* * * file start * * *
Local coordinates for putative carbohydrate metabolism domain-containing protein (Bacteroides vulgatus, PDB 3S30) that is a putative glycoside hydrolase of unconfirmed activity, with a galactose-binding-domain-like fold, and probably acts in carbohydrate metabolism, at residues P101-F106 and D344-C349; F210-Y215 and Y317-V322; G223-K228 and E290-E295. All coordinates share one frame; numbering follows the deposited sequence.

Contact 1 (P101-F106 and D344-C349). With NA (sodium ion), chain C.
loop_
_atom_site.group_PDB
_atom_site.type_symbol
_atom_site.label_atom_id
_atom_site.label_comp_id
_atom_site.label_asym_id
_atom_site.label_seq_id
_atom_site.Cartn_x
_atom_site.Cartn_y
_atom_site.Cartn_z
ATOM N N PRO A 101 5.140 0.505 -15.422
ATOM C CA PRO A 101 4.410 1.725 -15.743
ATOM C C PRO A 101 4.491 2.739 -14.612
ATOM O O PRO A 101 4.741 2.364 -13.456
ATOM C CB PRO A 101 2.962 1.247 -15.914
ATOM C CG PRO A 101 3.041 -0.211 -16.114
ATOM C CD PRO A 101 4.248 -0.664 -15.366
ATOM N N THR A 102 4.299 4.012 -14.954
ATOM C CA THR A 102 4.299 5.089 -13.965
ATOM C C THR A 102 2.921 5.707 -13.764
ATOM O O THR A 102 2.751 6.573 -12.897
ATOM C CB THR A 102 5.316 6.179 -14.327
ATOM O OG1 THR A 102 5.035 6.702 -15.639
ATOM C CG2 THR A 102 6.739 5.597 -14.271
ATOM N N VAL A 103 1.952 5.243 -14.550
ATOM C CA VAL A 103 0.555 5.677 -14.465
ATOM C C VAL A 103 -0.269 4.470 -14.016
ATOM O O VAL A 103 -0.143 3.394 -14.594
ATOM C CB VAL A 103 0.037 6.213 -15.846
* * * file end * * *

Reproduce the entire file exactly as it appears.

Local coordinates for putative carbohydrate metabolism domain-containing protein (Bacteroides vulgatus, PDB 3S30) that is a putative glycoside hydrolase of unconfirmed activity, with a galactose-binding-domain-like fold, and probably acts in carbohydrate metabolism, at residues P101-F106 and D344-C349; F210-Y215 and Y317-V322; G223-K228 and E290-E295. All coordinates share one frame; numbering follows the deposited sequence.

Contact 1 (P101-F106 and D344-C349). With NA (sodium ion), chain C.
loop_
_atom_site.group_PDB
_atom_site.type_symbol
_atom_site.label_atom_id
_atom_site.label_comp_id
_atom_site.label_asym_id
_atom_site.label_seq_id
_atom_site.Cartn_x
_atom_site.Cartn_y
_atom_site.Cartn_z
ATOM N N PRO A 101 5.140 0.505 -15.422
ATOM C CA PRO A 101 4.410 1.725 -15.743
ATOM C C PRO A 101 4.491 2.739 -14.612
ATOM O O PRO A 101 4.741 2.364 -13.456
ATOM C CB PRO A 101 2.962 1.247 -15.914
ATOM C CG PRO A 101 3.041 -0.211 -16.114
ATOM C CD PRO A 101 4.248 -0.664 -15.366
ATOM N N THR A 102 4.299 4.012 -14.954
ATOM C CA THR A 102 4.299 5.089 -13.965
ATOM C C THR A 102 2.921 5.707 -13.764
ATOM O O THR A 102 2.751 6.573 -12.897
ATOM C CB THR A 102 5.316 6.179 -14.327
ATOM O OG1 THR A 102 5.035 6.702 -15.639
ATOM C CG2 THR A 102 6.739 5.597 -14.271
ATOM N N VAL A 103 1.952 5.243 -14.550
ATOM C CA VAL A 103 0.555 5.677 -14.465
ATOM C C VAL A 103 -0.269 4.470 -14.016
ATOM O O VAL A 103 -0.143 3.394 -14.594
ATOM C CB VAL A 103 0.037 6.213 -15.846